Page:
Last Updated: Feb 28, 2018
"Never doubt that a small group of thoughtful committed citizens can change the world. Indeed, it's the only thing that ever has."
- Margaret Mead
It is easy for one to think that being a physician has nothing to do with advocacy or public policy. However, laws and regulations impact the way physicians practice medicine in the Commonwealth. PAMED represented its 19,000 members by attending the 2018 National Advocacy Conference (NAC) hosted by the American Medical Association (AMA) in February.
The AMA said that attendees noted how advocacy has become an extension of their practices. It also allowed them to have a larger impact on the health of their communities and the nation as a whole. In Pa., that idea resonates with PAMED Board of Trustees Resident Trustee Tani Malhotra, MD, who witnessed a NAC speaker make the analogy that “if medicine is our profession, then politics is our business.” For Dr. Malhotra, that translates to meeting with lawmakers and helping them to understand the impact of legislation on a physician’s ability to deliver care. She says that this is every physician's responsibility.
If advocacy is every physician’s responsibility, below is a list of the of the top 3 reasons to get involved in advocacy:
1. Meeting with your members of Congress is the most powerful way to bring about change. Start by contacting the legislator’s scheduler and request a meeting with the lawmaker and their health legislative assistant. Dr. Malhotra says, “Physicians are the experts in our fields and our representatives appreciate our evidence-based input on bills they are considering. Meeting with them in D.C., Harrisburg, or in their local offices builds bridges. This allows physicians to regain control of their health care practices and influence policy in a meaningful way.”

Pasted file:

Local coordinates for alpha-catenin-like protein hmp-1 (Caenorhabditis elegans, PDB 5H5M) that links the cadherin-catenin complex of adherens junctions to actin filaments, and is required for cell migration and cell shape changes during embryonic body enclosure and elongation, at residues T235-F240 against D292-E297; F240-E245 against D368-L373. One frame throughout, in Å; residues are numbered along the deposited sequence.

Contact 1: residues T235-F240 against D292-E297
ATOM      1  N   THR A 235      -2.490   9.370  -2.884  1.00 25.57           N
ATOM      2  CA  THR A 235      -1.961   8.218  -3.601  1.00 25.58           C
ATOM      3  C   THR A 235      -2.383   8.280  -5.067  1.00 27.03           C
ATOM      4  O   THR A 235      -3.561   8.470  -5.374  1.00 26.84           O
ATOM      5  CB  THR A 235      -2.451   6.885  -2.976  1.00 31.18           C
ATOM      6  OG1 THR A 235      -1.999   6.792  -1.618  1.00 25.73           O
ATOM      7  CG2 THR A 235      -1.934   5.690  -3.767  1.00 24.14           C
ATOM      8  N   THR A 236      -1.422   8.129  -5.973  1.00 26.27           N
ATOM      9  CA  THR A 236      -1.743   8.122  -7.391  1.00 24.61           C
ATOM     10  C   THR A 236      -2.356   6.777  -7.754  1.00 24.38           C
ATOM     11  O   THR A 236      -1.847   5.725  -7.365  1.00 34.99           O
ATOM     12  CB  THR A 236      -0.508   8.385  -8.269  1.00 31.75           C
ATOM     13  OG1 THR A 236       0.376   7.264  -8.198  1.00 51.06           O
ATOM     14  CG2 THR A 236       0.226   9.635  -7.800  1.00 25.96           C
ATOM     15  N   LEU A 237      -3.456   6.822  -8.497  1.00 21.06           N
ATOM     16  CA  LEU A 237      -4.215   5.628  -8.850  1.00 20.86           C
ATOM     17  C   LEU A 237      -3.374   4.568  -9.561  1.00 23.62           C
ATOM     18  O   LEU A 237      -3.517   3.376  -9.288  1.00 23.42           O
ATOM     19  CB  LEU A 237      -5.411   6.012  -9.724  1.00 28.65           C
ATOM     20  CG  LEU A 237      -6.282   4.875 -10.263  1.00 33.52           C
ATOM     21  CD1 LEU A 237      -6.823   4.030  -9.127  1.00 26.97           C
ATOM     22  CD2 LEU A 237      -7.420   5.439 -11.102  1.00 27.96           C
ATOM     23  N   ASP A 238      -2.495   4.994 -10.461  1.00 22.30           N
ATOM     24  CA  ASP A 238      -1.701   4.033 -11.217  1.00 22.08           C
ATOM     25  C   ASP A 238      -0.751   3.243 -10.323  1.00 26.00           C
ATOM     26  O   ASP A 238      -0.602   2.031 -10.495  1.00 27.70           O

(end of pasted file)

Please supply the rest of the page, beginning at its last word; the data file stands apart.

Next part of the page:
2. Advocacy brings together the most passionate, influential members of the health care community. While at the NAC, PAMED leaders met with Senate staff for both Sen. Pat Toomey (R-PA) and Sen. Bob Casey (D-PA) to discuss topics like the opioid abuse crisis and how it is affecting Pennsylvania. On the U.S. House side, physicians met with Rep. Brendan Boyle (D-PA-13th District), as well as senior staff from several other Pennsylvania Congressional districts. For 170 years, PAMED has had a long-standing history of deliberately practicing advocacy. PAMED leads with purpose by meeting with legislative stakeholders and policymakers, by positioning physicians as the ultimate champions of safety, and by advocating for policies and programs that promote patient-centered, physician-led team-based care.
3. Advocates wage hope and inspire change. Physicians want to help their patients be the best version of themselves. Dr. Malhotra says, “Just as we got into medicine to help people, our representatives got into politics for similar reasons. We must collaborate with them to develop policies that help the practice of medicine and the health of our patients.”
To learn more about how to be an effective physician advocate, check out PAMED’s Physician Advocacy Basics CME course at www.pamedsoc.org/AdvocacyBasics.
Support Grassroots Physician Advocacy Through PAMPAC
Consider contributing to the Pennsylvania Medical Political Action Committee (PAMPAC), the muscle of PAMED. Member contributions are used to support the election and retention of pro-medicine candidates. PAMPAC also campaigns against vulnerable incumbent legislators who consistently vote against the interests of patients and physicians.